Back in the day, there were things called Cinema Organs. They were behemoths, monsters, with rows and rows of keys. They could make all manner of sounds besides a pipe note. You know the expression “all the bells and whistles”? That came from these organs: the biggest and most expensive models had extra pipes which, at the press of a key, rang bells, blew whistles and made a dozen other sounds.
The most famous Cinema Organ was the Wurlitzer, but its main competitor – the one you are about to hear – was the Christie. It was the size of a car, and weighed four tons.
In the 1930s, the best Cinema Organists were stars. People would go to a big cinema as much for the musical interludes as the movie program. One of these stars was Sidney Torch. He was a pianist by training, and his lack of experience with the organ is credited for the way he broke all the rules, and played the organ in ways that had never been done before, adapting it to play ragtime and jazz.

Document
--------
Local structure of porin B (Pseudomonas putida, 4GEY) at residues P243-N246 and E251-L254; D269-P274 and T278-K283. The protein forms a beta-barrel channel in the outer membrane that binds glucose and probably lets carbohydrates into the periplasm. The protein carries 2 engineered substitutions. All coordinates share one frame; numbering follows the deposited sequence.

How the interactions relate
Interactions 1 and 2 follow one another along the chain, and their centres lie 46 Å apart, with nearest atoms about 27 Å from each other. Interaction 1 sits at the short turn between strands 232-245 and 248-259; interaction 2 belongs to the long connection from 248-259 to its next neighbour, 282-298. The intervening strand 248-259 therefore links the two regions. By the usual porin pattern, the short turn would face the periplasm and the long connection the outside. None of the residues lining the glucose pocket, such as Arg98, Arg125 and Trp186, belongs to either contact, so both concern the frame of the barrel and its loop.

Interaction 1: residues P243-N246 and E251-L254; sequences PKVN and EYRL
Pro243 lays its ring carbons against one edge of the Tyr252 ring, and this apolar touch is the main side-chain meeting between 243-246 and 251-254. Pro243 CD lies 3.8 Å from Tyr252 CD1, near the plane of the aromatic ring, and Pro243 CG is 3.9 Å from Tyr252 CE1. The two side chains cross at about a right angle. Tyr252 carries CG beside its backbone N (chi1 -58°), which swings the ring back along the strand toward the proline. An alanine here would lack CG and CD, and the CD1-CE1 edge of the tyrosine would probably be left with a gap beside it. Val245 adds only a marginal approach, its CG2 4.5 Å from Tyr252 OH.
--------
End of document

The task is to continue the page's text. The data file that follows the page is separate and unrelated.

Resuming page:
On this track, “Orient Express”, Torch uses the organ to imitate the sound of a powerful locomotive, then works in some vaguely eastern tunes to suggest a frantic ride through the Alps. It is pure showmanship. Imagine it, playing at volume on a great Mitchell, rising from the theatre floor in a cloud of dry ice – man, that would have been fun. Just listen!
- Artist: Sidney Torch
- Album title: Sidney Torch at the Organ
- Track: A7 Orient Express
- Label: World Record Club
- Made in: Australia
- Catalogue: R-06209
- Year: c.1977 (recorded 1935)